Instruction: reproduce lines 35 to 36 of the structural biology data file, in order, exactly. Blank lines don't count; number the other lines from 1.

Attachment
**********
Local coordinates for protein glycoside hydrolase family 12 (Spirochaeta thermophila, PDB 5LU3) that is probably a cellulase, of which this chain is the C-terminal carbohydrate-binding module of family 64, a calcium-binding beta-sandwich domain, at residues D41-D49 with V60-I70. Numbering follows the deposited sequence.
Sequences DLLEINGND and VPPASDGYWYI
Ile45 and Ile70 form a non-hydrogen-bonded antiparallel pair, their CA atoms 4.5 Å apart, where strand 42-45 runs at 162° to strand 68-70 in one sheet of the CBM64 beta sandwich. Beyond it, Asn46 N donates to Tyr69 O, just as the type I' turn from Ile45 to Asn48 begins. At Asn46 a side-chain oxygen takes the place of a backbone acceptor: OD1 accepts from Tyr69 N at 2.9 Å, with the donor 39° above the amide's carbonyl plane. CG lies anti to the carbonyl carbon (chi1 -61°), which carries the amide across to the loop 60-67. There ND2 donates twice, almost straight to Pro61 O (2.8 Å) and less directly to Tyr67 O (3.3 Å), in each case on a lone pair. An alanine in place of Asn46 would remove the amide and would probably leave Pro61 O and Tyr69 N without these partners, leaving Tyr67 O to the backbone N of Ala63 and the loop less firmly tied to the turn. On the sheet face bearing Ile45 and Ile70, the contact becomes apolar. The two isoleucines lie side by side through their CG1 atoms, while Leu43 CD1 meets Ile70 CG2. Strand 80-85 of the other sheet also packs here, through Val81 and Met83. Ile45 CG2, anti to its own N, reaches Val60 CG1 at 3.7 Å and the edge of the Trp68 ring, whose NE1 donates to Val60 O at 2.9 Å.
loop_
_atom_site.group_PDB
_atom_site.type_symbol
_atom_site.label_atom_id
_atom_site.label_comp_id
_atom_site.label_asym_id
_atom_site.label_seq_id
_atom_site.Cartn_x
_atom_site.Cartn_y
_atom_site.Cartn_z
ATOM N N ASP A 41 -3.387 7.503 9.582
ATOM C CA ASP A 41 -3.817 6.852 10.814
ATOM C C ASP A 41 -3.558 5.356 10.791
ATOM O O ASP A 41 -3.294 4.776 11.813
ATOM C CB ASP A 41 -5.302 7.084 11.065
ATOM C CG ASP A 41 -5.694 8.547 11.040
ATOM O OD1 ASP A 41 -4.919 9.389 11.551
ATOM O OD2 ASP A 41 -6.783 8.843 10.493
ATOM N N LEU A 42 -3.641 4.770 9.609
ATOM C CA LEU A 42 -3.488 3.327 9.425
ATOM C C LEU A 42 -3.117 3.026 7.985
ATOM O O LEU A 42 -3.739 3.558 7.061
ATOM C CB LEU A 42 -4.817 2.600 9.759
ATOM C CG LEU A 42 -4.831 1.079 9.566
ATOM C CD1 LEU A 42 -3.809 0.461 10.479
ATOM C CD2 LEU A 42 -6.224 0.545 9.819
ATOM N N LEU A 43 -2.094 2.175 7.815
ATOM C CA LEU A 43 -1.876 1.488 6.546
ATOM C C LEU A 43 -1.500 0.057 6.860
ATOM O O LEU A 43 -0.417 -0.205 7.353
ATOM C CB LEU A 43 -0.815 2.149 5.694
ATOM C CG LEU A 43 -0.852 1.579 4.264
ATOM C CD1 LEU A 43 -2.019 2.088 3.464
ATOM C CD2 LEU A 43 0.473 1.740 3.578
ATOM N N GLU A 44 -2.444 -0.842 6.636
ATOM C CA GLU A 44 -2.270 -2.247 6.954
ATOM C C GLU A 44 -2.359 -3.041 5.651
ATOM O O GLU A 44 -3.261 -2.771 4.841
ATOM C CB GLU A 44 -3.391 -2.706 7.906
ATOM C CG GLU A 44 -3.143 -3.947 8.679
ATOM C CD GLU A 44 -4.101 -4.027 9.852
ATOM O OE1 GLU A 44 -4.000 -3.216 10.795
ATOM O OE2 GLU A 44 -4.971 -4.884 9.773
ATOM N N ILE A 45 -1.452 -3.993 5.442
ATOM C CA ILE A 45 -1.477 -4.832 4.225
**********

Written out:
ATOM C CG LEU A 43 -0.852 1.579 4.264
ATOM C CD1 LEU A 43 -2.019 2.088 3.464